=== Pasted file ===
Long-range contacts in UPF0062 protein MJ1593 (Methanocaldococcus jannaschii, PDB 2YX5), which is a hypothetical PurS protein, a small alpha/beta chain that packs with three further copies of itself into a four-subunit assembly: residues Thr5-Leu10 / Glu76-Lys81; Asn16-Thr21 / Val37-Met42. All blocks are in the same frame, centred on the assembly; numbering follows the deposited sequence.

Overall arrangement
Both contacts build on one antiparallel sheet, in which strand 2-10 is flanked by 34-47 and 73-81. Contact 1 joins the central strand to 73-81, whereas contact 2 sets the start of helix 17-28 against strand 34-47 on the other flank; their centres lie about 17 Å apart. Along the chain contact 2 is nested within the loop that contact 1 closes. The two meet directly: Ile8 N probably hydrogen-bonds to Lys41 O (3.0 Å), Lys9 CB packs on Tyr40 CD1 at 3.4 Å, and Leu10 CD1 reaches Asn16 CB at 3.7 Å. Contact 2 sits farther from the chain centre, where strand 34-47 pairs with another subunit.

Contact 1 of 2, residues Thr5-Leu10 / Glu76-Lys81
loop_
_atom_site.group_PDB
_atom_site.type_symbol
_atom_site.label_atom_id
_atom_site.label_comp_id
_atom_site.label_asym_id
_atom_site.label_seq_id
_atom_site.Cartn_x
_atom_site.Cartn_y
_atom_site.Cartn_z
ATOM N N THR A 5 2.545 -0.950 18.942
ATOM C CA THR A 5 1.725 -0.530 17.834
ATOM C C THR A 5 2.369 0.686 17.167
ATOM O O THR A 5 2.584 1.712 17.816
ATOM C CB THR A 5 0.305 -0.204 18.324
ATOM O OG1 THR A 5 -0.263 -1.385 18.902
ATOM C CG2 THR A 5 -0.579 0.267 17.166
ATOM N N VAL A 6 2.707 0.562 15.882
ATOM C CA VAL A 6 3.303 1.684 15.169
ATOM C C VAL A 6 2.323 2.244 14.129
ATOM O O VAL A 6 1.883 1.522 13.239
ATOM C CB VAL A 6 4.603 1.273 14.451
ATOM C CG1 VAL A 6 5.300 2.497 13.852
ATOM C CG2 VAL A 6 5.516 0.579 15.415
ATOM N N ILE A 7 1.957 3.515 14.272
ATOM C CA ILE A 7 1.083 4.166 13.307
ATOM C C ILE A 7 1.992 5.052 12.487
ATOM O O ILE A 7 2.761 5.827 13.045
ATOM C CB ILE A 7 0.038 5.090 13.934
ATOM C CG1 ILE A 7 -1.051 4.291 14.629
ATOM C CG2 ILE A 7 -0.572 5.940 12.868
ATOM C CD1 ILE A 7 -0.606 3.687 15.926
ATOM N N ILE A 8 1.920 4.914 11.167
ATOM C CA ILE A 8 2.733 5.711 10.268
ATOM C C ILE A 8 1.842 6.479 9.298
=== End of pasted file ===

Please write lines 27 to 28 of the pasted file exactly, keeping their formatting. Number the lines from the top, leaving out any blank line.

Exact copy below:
ATOM C CG1 VAL A 6 5.300 2.497 13.852
ATOM C CG2 VAL A 6 5.516 0.579 15.415